In the recent case of Kellogg Brown & Root (UK) Limited v Fitton, the Employment Appeal Tribunal has underscored the risks an employer runs in seeking to rely upon a mobility clause when it is relocating its offices. Claims of unfair dismissal were upheld against the employer because the mobility clause in question was too widely drafted and it was unreasonable to require the employees to move a significant distance.
In a fairly old case (Curling v Securicor, 1992) the Employment Appeal Tribunal (‘EAT’) observed that, when an employer is closing down a part of its business in one location and relocating it to another it can adopt two different attitudes to how it deals with its employees:
“The employer can evoke a mobility clause in the contract and require the employee to go to a new location or job, if the clause entitles him to do so, whereupon no question of redundancy will arise. Alternatively the employer can decide not to invoke the mobility clause and rely instead on alternative suitable offers of employment as a defence to claims to a redundancy payment.”
This principle was subsequently approved in Home Office v Evans, 2008 where the Court of Appeal confirmed that an employer was legally entitled to invoke a mobility clause where a redundancy situation might arise or has arisen on the closure of part of a business and the employer wishes to move the employees to another location.
The employer, in this case, was closing its office in Greenford and relocating all of its employees there to its Leatherhead office. The two employees who brought the claims both objected to the move because they would have to travel for approximately 20 or 30 hours more a week. All of the employees at the Greenford site had an express mobility clause in their contract which said that the employer could require employees to move to “any new office location of the Company either in the UK or overseas either on a temporary or permanent basis”.
The employer required the claimants to move pursuant to this clause. When they refused to do so, it dismissed them on the grounds of failing to follow a reasonable instruction. The employees brought claims of unfair dismissal and for statutory redundancy pay.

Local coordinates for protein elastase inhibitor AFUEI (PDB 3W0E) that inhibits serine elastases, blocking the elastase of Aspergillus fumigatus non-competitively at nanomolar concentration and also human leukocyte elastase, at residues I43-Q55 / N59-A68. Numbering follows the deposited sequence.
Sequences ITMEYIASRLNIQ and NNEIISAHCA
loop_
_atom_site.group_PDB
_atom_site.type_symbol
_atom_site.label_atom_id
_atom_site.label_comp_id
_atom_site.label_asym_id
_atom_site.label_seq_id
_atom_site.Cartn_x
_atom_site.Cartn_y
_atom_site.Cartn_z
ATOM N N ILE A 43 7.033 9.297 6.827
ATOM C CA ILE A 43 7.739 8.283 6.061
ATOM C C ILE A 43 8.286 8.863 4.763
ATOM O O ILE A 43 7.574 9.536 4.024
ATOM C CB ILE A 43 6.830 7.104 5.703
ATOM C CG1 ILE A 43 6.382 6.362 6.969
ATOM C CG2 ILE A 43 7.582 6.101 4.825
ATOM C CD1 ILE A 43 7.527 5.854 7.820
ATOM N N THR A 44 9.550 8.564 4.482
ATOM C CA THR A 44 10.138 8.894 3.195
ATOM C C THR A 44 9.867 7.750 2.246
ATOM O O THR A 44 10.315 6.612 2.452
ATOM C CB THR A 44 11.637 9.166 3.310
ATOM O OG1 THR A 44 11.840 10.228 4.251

While the Employment Tribunal held that the employees were entitled to statutory redundancy pay and had been unfairly dismissed, the EAT said they were not entitled to statutory redundancy pay because the reason for the dismissal given by the employer was not redundancy but the refusal to follow a reasonable instruction. The EAT upheld the decision that the dismissals were unfair.
The EAT reiterated the long established principle that an express mobility clause must be read as having an implied term of reasonableness incorporated within it. It considered not only that the clause was unreasonably wide but also that the requirement for these two employees to travel an extra 20 or 30 miles was unreasonable. So, the employees will secure compensation for unfair dismissal.
This case serves to underline the point that while an employer can rely upon a reasonably drafted mobility clause if an office is being relocated over a relatively short distance; if the employees are required to move a significant distance there is a risk of successful claims of unfair dismissal in seeking to rely upon a mobility clause. In most cases a statutory redundancy payment will be less than compensation for unfair dismissal. An employer will have to weigh up the relative risks of relying upon a mobility clause as opposed to following a redundancy process, which may involve making redundancy payments to employees who reasonably refuse offers of suitable alternative employment in the new location.